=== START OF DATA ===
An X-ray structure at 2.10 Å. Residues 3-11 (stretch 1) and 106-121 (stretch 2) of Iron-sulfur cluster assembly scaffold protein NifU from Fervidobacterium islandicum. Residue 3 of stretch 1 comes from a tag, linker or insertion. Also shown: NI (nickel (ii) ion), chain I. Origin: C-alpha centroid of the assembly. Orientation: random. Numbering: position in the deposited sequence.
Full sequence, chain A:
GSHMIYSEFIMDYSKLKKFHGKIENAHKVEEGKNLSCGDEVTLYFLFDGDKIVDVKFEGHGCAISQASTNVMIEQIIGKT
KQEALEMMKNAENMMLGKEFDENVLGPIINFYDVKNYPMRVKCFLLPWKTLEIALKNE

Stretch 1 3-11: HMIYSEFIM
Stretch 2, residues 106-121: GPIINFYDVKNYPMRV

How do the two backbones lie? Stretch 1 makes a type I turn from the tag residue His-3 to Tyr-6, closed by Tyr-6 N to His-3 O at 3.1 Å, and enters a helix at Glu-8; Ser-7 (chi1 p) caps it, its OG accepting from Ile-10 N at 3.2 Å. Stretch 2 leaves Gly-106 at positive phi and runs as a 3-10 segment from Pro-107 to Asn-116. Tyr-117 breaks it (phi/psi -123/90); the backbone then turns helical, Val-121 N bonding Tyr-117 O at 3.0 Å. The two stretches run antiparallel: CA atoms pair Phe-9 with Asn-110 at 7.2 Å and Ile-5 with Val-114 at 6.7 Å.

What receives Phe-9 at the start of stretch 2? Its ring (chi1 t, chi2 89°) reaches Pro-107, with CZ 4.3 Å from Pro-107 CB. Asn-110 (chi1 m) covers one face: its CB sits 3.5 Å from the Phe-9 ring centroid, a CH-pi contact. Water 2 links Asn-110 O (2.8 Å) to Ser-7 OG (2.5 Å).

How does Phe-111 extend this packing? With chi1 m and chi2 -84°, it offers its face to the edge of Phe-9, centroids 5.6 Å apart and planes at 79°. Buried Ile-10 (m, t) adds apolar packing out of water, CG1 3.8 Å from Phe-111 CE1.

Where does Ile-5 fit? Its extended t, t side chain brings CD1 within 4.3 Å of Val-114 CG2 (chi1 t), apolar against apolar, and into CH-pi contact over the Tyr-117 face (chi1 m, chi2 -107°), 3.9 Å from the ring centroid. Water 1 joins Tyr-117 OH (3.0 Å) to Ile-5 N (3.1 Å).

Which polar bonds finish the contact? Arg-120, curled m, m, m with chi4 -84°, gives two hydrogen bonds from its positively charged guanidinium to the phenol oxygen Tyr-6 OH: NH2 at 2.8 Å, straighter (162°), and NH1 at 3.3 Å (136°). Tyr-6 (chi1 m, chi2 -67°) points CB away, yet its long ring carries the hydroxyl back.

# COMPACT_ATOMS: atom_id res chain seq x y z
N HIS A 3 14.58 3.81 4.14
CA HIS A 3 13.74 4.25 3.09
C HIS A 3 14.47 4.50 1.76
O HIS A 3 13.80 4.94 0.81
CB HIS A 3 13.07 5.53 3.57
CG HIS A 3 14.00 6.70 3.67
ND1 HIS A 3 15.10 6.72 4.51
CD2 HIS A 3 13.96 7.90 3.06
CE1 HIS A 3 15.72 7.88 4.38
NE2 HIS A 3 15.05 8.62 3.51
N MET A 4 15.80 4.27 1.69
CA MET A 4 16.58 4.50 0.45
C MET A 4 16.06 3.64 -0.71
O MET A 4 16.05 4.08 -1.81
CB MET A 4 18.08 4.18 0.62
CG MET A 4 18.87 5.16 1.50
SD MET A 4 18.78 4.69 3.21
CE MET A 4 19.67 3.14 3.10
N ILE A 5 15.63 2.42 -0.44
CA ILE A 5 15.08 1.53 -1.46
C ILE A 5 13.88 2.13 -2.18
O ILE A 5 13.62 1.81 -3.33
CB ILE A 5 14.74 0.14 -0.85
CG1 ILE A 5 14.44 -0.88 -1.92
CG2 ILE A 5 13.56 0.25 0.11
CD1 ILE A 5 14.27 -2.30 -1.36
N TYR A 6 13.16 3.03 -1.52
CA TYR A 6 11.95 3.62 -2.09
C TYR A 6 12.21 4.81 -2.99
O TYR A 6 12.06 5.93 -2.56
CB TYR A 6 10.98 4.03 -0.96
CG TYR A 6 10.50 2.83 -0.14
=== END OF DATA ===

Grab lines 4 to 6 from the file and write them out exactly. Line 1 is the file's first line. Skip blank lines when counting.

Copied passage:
KQEALEMMKNAENMMLGKEFDENVLGPIINFYDVKNYPMRVKCFLLPWKTLEIALKNE

Stretch 1 3-11: HMIYSEFIM
Stretch 2, residues 106-121: GPIINFYDVKNYPMRV